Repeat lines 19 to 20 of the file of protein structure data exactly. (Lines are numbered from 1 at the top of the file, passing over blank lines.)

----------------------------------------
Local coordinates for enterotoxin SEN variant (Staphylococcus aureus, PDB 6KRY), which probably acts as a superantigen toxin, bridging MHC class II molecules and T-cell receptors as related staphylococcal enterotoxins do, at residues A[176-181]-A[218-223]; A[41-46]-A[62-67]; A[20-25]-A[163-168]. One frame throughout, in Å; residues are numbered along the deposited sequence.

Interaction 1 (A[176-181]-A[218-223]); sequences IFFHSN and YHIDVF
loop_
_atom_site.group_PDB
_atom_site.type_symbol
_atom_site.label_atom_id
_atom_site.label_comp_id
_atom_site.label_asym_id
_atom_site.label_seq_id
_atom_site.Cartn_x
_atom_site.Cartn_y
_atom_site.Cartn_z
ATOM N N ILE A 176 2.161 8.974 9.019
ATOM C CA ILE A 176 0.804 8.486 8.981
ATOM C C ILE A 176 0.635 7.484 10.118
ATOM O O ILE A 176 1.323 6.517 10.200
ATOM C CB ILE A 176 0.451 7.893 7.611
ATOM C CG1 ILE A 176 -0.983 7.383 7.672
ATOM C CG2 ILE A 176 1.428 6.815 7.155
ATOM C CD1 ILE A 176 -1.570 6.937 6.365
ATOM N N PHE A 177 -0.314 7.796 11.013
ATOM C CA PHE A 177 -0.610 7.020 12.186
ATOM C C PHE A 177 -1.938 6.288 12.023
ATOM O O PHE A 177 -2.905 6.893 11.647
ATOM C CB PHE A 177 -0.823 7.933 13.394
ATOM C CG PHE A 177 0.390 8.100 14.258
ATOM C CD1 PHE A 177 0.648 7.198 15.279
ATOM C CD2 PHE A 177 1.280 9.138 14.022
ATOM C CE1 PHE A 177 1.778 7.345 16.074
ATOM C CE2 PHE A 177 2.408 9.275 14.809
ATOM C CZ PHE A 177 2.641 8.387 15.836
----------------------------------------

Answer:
ATOM C CG2 ILE A 176 1.428 6.815 7.155
ATOM C CD1 ILE A 176 -1.570 6.937 6.365